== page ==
Zimbabwe Market Overview
– A Glimpse Into The Local Economic Climate
– A Glimpse Into The Local Economic Climate
From time to time, certain events occurring in an economy just do not make sense. Applying rational thought and experience does not seem to correspond with the events taking place and common sense. What might be missing is understanding the local context. Over the past 20 years, Zimbabwe has been the epitome of this phenomenon.
The article serves as an overview of enlightening observations made during a business visit in the beautiful country, Zimbabwe. Remarks made herein are based on dialogue with several senior executives. Decisions should not entirely be based on excel spreadsheets, NPV and IRR calculations. Instead, a decision should take into consideration what demonstrating care to our employees might mean, regardless of the cost. This is proving that we care for our employees. This calls into question to what the short-term impact might be, but to focus on the long-term organisational commitment to employees. A shift from performance to momentum, removing traditional barriers of typical metrics over a calendar year, financial period or quarterly results.
Context always matters, but often not an adequate amount of time is taken to understand the social meaning and realities fully. There is no way that this article can comprehensively be an accurate reflection of the lived reality of people residing in Zimbabwe. The content of this article should be read in conjunction with several other data sources to help drive decision making within organisations.
The purpose of this report is not to offend, call-out or point fingers, but to stimulate discussion around exploring solutions for employees in the private sector in Zimbabwe. The author acknowledges that the lens applied is narrow and neglects to account for most likely, the majority of the market structure.
It is further recognised that doing business in Zimbabwe is a daily balancing act, an act that forms part of a larger eco-system within groups of organisations, family structures, country structures, the African continent, and the world. The author’s intent is to ask some potentially tough questions in order to develop practical solutions for both the employer and the employee in Zimbabwe. At times emotions might surface but writing about lived experiences without the expression of emotion, is the equivalent of not smiling when one’s child takes their first steps – they go hand in hand.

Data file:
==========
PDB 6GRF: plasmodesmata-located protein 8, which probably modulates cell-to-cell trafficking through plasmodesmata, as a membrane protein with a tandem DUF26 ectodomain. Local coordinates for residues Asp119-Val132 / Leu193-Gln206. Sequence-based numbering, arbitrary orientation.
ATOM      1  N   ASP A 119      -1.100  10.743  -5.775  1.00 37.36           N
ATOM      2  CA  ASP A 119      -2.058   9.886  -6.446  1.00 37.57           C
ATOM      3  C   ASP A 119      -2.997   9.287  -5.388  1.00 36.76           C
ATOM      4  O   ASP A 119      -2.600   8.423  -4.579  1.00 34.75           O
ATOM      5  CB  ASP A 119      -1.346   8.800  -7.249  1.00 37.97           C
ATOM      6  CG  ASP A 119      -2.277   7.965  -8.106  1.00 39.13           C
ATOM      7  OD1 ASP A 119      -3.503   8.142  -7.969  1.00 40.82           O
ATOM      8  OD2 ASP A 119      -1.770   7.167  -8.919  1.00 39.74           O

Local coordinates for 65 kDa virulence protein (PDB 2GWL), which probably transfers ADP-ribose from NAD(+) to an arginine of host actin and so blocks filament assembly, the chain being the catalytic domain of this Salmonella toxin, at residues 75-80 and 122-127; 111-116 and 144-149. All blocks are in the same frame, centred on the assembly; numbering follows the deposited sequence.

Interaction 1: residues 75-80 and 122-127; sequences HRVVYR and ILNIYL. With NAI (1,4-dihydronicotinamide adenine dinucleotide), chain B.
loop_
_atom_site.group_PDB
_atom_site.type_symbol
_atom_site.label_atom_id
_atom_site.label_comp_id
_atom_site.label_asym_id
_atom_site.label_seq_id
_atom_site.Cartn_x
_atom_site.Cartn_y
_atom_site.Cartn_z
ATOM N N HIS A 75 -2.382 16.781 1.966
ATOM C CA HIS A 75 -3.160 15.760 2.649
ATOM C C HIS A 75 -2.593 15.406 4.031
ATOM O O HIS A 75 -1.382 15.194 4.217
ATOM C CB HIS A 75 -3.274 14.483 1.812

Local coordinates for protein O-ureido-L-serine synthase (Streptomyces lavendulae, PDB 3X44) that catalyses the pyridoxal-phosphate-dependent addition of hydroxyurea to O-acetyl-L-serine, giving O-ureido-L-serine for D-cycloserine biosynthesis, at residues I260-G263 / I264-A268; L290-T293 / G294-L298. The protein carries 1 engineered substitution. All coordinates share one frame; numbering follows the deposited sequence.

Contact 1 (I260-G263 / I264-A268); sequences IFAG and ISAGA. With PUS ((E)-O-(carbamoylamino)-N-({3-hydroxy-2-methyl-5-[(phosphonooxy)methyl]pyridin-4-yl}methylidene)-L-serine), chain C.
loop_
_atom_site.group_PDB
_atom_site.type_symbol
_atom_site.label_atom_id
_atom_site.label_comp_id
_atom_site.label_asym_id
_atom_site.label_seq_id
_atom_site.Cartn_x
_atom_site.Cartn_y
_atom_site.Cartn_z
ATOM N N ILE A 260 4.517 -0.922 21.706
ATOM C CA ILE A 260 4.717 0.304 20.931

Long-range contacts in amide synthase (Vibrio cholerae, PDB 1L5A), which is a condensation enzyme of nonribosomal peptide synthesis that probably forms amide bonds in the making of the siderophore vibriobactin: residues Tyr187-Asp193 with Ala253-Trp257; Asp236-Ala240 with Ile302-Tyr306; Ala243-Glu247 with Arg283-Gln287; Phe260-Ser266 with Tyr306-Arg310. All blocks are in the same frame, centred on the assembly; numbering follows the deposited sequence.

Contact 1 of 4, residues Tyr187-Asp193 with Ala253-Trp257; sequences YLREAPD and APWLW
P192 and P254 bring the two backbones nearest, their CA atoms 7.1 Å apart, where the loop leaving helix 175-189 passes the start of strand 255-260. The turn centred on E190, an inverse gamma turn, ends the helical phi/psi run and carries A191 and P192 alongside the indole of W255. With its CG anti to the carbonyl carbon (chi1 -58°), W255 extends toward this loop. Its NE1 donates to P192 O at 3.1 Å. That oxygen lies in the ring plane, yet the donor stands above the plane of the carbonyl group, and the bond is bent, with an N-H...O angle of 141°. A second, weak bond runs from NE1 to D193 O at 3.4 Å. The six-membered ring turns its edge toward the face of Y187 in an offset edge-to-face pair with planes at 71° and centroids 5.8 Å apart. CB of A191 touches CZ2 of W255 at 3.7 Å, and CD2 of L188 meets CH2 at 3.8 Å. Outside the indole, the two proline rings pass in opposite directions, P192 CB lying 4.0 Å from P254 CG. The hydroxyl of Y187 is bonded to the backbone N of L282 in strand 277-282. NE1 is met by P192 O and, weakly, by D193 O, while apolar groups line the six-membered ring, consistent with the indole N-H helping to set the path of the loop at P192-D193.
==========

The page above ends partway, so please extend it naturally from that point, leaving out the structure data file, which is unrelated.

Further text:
This article is written with the utmost respect, care, and empathy. The mere fact that the author traveled to Zimbabwe should be an indication that they tried to understand a small portion of the context that is the reality of millions of Zimbabweans.
In most recent months and stretching back in the early months of 2019, market volatility has been observed in Zimbabwe. The driver of this volatility is based on several market conditions, political changes and one could argue several years of economic mismanagement. The VUCA acronym comes to mind when looking at the current market structure, operating environment and day to day living. Concerns noted around the political landscape is that it doesn’t seem like the appropriate dialogues are currently taking place between the ruling party and the opposition MDC, to establish what will move us forward. The ruling government is often quoted blaming the impact of sanctions on the economy, which then shifts the need to introspect on the root causes of the economic issues in Zimbabwe in order to drive the right solutions.
Mr. Ntshangase, in his research report titled “Currency volatility in emerging markets and its effects on business models in Zimbabwe”, explored in-depth the events that led up to 2020. Mr. Ntshangase explored how currency volatility is one of the critical factors that determine gains and losses on the foreign exchange market.
With the changing business landscape, that includes globalization and harmonization of global economies, currency stability is of great importance in ensuring sustainable macroeconomic growth. It is valuable for a country to have independent financial structures in place to ensure that there is stability on how the economy is governed. Businesses, in turn, need to have functional treasury departments whose role is to ensure that the exposure of the company to foreign currency risk is under control.